Friday, December 25, 2009

Plant-A-Row for the Hungry collects 37,765 Pounds of Food

It was a wet, unusually difficult growing season, but the farmers and gardeners of York County managed a record contribution of 37,765 pounds of fresh nutritious vegetables (and 4 1/3 gallons of apple cider) to the Plant-A-Row for the Hungry (PAR) program to benefit hunger relief agencies throughout the county. York County leads the Maine effort of the program, which began in Alaska and now operates nationwide.
The program, administered by the University of Maine Cooperative Extension, with the efforts of Master Gardener Volunteers, ended the season last week with the delivery of over 1,000 pounds of winter squash to the York County Shelter by master gardener volunteers working with the Ben Grant Farm of Saco.
The Spiller Farm of Wells, operated by Bill and Anna Spiller, a major contributor to the program since its local inception nine years ago, is featured in the November/December 2009 issue of Yankee Magazine, and on Yankee’s streaming video at Again this year, the Spillers worked with two teams of master gardener volunteers to contribute nearly one-third of the York County PAR total.
Frosty nights ended the apple harvest by master gardeners at Smith’s Farm in Acton and the MacDougall Orchards in Springvale, but not before nearly 10,000 pounds of apples were picked and delivered to the York County Shelter programs and the Sanford Food Pantry.
At Zach’s Farm Stand in York, volunteers from local food pantries and master gardener volunteers faithfully collected the unsold produce at the end of each day of operation to distribute nearly 2,500 pounds of ‘picked in the morning’ vegetables to various area agencies. John Zacharias also generously supported the efforts of the Coastal Clovers 4-H Club by donating land space and support for the 4-Hers to grow almost 4,000 pounds of vegetables to share with local food pantries.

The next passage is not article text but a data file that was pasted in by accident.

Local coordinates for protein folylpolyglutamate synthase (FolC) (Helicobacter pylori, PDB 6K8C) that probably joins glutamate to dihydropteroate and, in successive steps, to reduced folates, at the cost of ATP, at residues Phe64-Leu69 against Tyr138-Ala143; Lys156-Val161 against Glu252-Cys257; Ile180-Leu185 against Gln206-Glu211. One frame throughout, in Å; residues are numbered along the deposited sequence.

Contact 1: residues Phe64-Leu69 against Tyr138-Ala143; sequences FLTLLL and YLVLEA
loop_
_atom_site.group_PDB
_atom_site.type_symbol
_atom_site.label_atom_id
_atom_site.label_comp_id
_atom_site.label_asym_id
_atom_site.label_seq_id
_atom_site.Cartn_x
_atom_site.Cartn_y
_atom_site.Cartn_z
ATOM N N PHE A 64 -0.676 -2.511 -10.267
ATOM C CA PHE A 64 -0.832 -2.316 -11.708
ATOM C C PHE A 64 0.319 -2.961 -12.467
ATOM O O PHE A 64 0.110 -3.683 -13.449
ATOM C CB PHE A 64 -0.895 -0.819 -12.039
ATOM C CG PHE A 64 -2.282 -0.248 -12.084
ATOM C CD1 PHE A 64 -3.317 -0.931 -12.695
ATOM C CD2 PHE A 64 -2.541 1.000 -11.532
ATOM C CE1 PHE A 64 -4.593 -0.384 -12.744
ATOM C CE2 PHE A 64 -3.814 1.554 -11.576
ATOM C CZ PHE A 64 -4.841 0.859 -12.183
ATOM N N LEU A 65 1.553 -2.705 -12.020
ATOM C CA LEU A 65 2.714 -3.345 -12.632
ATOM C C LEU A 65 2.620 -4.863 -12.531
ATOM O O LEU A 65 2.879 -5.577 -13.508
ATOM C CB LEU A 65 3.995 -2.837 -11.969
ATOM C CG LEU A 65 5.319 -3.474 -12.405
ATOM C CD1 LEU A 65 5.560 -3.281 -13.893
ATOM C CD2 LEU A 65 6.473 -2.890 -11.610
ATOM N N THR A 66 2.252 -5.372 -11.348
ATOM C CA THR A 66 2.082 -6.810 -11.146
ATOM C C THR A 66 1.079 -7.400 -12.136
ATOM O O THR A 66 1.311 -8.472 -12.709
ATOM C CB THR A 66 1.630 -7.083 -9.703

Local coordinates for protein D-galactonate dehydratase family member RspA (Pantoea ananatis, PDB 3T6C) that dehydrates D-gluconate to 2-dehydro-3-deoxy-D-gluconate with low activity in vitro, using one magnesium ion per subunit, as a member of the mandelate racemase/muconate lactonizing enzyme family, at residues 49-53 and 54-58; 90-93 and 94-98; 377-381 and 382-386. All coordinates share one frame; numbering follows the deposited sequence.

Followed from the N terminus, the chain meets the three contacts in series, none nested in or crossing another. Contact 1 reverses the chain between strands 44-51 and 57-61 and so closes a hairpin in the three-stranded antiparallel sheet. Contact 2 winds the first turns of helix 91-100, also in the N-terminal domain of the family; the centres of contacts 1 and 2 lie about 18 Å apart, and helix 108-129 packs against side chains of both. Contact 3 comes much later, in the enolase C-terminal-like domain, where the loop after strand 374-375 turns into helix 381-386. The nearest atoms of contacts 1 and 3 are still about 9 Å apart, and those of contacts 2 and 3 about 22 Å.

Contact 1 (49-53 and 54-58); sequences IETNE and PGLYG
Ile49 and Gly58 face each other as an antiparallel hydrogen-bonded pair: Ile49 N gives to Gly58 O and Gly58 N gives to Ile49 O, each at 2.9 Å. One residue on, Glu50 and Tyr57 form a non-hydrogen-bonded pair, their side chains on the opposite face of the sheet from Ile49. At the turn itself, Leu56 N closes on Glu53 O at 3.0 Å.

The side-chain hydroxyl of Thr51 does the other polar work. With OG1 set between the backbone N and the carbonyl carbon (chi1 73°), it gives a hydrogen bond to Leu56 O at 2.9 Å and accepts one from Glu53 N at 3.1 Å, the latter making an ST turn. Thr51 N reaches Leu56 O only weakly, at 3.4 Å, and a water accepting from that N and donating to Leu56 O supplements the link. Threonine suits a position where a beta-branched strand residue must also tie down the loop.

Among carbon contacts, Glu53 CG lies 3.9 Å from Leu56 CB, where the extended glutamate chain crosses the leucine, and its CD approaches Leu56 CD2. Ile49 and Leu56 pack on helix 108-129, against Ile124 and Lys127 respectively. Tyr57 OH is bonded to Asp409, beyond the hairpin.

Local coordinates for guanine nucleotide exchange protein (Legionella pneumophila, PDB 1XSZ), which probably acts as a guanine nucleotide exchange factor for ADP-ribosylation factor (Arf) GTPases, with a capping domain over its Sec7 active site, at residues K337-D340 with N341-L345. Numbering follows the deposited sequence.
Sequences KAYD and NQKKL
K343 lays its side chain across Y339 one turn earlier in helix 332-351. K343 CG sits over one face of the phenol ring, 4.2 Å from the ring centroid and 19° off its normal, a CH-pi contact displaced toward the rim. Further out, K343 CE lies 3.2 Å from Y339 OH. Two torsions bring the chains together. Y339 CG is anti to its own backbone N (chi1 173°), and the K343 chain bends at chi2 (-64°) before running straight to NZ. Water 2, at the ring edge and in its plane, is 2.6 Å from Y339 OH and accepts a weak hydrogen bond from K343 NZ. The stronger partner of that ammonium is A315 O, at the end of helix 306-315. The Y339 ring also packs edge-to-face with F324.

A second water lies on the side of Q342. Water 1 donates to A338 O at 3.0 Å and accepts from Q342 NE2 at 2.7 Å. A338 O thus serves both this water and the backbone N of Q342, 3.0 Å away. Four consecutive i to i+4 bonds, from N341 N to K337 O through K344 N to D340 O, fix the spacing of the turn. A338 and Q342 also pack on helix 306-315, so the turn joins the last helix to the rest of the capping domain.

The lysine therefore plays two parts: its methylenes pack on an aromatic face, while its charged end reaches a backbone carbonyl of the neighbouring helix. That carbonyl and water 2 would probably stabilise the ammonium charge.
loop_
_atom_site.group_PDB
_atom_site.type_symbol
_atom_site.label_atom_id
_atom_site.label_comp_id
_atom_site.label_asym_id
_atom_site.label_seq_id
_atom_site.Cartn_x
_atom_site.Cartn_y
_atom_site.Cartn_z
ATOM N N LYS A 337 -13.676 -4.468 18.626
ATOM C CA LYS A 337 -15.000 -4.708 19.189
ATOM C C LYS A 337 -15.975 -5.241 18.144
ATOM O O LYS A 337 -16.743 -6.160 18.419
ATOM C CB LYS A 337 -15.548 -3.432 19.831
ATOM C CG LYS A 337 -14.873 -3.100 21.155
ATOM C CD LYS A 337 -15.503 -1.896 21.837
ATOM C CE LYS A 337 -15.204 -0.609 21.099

Berry Best Farm, operated by John and Chris Bozak, continued a Labor Day tradition they began two years ago, and opened their blueberry patches to volunteers, allowing them to pick one quart for themselves and one for the food pantries. Open picking resulted in a contribution of nearly 115 pounds of the precious fruit to hunger relief agencies.
Other contributing commercial farms include Harris Farm of Dayton, Riverside Farm of North Berwick, the Rick Grant Farm of Saco, and the Tibbetts Family Farm of Waterboro. A number of individual gardeners also participated in the program by sharing their excess produce with their local food pantries.
Joan Sylvester of York County shelter notes the importance of so much fresh local produce being donated at a time when government commodities are increasingly scarce and the number of needy people facing food shortages is on the increase. Sylvester notes that produce from Plant a Row for the Hungry makes up to more than 80% of what they are able to give out to those who need it in food baskets,
Frank Wertheim, of University of Maine Cooperative Extension, notes that the work of the Master Gardener Volunteers has been incredible in making this happen and especially appreciates the efforts of Zelda Kenney who has led the volunteer effort and whose tireless work has helped our program to expand.
Photo caption: The Plant-A-Row for the Hungry program collected nearly 10,000 pounds of apples this year. (Courtesy photo)

Connor Submits Bill to Examine Education Commissioner’s Rule-making Authority

State Rep. Gary Connor, D-Kennebunk, has submitted legislation to examine the state Education Commissioner’s rule-making authority, following the Education Department’s decision last week to cut the state’s special education funding.